Nigeria’s central bank said it had injected $285.7 million into the interbank foreign exchange market on Friday to meet requests in four industries for dollars, extending efforts to boost liquidity and alleviate shortages.
The four industries targeted are agriculture, airlines, petroleum and raw materials, the Central Bank of Nigeria said in a statement.
The central bank will “continue to play its role in easing the foreign exchange pressure on manufacturing and agricultural sectors” through dollar sales, said the statement.
Nigeria has recovered $85 million in funds from an oil licence deal that had been deposited in Britain, the West African country’s attorney general said.
President Muhammadu Buhari has, since taking office in 2015, sought help from several nations to recover money he said was taken from public coffers.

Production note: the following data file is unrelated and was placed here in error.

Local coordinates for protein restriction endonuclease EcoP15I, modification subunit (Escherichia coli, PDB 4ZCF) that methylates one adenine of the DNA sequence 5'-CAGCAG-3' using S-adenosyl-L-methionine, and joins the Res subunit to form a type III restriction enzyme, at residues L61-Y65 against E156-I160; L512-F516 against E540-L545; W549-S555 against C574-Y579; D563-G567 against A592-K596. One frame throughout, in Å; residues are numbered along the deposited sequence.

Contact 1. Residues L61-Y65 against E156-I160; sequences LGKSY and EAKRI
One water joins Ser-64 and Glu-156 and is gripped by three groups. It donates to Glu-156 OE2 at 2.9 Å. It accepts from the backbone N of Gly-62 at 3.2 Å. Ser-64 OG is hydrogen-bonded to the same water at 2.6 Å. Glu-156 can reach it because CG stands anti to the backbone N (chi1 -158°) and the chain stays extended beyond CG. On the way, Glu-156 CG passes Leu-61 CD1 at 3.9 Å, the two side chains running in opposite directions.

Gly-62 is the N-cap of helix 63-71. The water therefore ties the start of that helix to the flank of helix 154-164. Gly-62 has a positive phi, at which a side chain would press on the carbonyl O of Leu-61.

It is not immediately clear who deposited the money in Britain. The money was frozen at the request of prosecutors as a result of an Italian investigation. There is no suggestion of wrongdoing by British authorities.
The investigations into the $1.3 billion sale in 2011 of oil prospecting licence (OPL) 245, which could hold more than 9 billion barrels of oil, have involved Italian, Nigerian and Dutch authorities and two of the world’s largest international oil companies.
It was initially awarded in 1998 to Malabu Oil and Gas before Royal Dutch Shell and Eni were awarded the rights in 2011 for $1.3 billion.